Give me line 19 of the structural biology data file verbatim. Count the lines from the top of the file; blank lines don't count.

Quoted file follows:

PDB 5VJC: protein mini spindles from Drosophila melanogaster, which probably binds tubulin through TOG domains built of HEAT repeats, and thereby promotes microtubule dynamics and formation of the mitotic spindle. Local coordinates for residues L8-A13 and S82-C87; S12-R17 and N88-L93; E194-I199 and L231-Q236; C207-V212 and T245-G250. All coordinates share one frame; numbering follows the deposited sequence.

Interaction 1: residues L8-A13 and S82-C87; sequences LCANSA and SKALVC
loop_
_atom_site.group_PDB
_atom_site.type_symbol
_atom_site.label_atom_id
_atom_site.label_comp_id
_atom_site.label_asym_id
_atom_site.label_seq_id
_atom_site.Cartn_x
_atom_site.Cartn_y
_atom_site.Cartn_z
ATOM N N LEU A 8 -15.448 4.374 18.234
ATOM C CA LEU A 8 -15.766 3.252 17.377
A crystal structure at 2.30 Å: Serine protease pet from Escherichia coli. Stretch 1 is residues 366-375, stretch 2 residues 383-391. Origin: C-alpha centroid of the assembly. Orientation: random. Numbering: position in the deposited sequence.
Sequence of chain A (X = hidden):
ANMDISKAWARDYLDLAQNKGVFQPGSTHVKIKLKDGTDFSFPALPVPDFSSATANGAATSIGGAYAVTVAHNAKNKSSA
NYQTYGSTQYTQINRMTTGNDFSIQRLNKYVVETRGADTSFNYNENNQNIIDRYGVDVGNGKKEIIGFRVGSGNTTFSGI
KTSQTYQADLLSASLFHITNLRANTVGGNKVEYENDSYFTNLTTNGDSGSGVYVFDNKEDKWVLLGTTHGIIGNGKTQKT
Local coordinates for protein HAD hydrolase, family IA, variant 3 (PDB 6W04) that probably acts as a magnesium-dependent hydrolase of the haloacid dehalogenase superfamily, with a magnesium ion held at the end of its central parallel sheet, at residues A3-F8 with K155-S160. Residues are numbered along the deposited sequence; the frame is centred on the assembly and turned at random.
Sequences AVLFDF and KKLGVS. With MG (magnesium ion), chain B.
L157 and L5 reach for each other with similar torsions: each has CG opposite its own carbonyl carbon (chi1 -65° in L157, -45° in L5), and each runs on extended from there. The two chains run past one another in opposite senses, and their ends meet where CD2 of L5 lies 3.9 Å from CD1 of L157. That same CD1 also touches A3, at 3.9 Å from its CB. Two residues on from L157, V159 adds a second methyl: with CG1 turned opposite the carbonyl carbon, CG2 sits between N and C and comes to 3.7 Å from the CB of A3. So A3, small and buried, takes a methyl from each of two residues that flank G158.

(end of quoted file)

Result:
KTSQTYQADLLSASLFHITNLRANTVGGNKVEYENDSYFTNLTTNGDSGSGVYVFDNKEDKWVLLGTTHGIIGNGKTQKT